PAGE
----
Three Important Skills You Need To Cope With Abuse
I know how hopeless and helpless you can feel if you live with an abusive person. Abusers suck the joy out of life - or at least they try very hard to make our lives miserable. If you're stuck living with abuse, I hope you are planning your escape. But sometimes it is close to impossible to leave now, so you've got to put up with your abuser's crap as best as you can. For many abused people, putting up with it feels like saying it is okay for your abuser to treat you that way. Sticking up for yourself backfires, being silent backfires...there seems no way to appease the abuser without compromising who you are.
It is very important that you find a way to maintain your integrity despite the abuse. But because Abuse seeks to destroy your integrity and turn you into a monster like it, the battle just to be you rages daily. Fighting the battle on your abuser's terms isn't going to work; besides, acting like them might make you think less of yourself. Think about what behaviors will make you feel good about you.
The idea of coping with abuse is increasing our feelings of empowerment and making our own decisions about how we act, what we think, and how we feel. Everyone wants to feel good about themselves, and you can feel better about yourself even if you live with a life-sucking abuser.
Control How You Act, Think, and Feel
There are three skills you can cultivate to set yourself onto the road of empowerment.
I bet I need to explain those steps better.
Ditch (Change How You Act)
Ditch the conversation. Stop participating in whatever communication is making you feel anxious, angry, or sad. You have at least three choices on how to ditch the conversation:
- You can tell your abuser that you're uncomfortable and then walk away.
- You can walk away without saying anything.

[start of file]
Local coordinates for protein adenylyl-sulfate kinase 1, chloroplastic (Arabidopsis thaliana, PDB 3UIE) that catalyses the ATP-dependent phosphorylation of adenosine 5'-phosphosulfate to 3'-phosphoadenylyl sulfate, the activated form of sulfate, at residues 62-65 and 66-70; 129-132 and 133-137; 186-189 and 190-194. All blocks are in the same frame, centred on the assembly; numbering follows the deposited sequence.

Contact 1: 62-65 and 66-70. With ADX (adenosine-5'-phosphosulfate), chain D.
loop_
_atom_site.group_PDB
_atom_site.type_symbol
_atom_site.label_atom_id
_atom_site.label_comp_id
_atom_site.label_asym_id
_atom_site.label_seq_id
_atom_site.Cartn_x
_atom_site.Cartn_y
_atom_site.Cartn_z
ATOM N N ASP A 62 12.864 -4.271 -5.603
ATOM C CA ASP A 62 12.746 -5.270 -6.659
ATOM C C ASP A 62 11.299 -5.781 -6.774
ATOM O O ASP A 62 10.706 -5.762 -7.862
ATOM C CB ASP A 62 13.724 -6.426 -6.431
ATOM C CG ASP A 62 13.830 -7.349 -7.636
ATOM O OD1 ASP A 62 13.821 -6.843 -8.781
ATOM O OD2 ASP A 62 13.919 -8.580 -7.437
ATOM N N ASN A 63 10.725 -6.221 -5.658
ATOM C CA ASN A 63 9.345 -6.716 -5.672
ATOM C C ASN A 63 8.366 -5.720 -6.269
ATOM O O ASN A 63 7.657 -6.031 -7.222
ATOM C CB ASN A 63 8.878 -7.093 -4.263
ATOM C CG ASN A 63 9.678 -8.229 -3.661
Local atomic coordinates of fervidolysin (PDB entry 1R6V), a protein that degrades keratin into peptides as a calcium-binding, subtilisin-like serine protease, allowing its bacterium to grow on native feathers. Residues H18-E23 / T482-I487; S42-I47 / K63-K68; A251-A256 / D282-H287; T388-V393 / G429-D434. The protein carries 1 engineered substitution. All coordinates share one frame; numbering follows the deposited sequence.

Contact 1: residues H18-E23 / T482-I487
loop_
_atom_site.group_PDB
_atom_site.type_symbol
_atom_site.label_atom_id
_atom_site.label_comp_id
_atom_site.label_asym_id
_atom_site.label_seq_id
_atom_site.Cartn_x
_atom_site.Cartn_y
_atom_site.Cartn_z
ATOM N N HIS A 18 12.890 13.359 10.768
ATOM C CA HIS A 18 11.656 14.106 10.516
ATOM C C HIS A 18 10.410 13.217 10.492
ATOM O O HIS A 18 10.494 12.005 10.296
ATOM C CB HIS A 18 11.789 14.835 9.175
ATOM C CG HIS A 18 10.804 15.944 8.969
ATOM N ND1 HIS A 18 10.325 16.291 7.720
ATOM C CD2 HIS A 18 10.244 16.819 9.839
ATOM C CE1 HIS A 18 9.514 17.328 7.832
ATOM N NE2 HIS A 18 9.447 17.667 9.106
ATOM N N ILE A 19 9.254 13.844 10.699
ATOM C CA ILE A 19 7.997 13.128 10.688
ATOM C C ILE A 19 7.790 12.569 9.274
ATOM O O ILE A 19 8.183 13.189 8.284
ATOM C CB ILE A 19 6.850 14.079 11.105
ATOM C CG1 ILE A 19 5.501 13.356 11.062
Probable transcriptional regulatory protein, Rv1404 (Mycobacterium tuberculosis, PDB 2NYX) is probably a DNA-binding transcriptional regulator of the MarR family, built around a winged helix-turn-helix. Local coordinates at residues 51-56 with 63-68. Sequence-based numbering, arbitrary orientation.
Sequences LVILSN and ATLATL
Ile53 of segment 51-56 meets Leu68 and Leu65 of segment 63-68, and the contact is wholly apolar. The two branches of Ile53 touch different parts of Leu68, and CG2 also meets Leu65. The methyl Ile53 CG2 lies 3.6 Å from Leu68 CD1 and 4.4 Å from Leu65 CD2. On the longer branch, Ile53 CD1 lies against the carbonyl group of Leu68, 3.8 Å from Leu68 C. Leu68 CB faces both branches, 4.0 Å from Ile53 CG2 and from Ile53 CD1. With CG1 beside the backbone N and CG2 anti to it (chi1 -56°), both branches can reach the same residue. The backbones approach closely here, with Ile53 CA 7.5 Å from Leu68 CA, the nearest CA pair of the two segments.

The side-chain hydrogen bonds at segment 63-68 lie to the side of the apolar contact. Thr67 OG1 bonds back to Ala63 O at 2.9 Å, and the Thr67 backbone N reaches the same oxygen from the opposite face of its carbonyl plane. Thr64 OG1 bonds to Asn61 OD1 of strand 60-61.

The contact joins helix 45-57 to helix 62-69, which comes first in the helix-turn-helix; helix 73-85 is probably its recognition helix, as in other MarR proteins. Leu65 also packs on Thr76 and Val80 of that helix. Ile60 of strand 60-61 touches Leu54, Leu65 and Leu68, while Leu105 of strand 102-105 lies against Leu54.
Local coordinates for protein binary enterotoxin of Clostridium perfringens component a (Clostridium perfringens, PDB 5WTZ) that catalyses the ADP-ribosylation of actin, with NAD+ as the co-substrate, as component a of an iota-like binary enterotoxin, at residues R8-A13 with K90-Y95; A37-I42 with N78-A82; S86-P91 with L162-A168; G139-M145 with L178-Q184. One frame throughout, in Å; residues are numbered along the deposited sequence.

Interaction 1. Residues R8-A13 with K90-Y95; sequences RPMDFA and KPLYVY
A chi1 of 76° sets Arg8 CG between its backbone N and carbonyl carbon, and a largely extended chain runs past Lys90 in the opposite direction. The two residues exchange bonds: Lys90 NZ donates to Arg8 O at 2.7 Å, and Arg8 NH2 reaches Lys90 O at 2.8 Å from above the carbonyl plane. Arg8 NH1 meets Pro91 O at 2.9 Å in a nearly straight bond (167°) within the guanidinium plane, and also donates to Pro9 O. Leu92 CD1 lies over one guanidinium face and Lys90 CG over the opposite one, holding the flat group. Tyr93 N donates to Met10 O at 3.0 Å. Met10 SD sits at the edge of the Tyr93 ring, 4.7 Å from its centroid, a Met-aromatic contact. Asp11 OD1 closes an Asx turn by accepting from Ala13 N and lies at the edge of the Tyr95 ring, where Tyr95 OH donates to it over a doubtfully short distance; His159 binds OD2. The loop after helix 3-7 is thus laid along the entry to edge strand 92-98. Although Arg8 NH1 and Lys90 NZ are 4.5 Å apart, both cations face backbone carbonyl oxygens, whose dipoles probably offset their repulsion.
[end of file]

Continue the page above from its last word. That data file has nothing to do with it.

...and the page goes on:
- You can stay in the abuser's presence, but completely tune out what they're saying.
Option 3 is the worst choice because it is difficult to bite your tongue when someone lies and rages at you and even more difficult to appear to be listening when you aren't. However, you may not have the option to leave the conversation because you're a child, stuck in the car, or fear what will happen if you walk away. If you must remain in the abuser's presence, ditch the conversation by following these tips.
Laugh (Change How You Think)
Laughter breaks the tension and allows your mind to separate itself from whatever your abuser just said or did. Laughing is easier if you practice the technique described in the Detachng From Verbal Abuse Hypnosis MP3, an audio here on the blog.
- Think about how ridiculous your abuser sounded when s/he said those things to you. What a jerk s/he is to stand there and spout off nonsense expecting you to believe it!
- Or think about how silly you used to be to take your abuser's remarks to heart.
- Think about the craziest, funniest thing you saw on YouTube ever.
- Or just smile and think about where laughter starts in your body. If it starts in your heart area, imagine it there and let it flow. If laughter begins in your belly, remember what it feels like and let it go!
You get to choose what you think, and what you think helps you control your emotions. No, really - I mean this: You get to choose what you think even if your emotions feel violently unsettled from abuse that occurred seconds ago. So laugh to break the spell hanging over you, and move on to the next step.
Detach (Change How You Feel)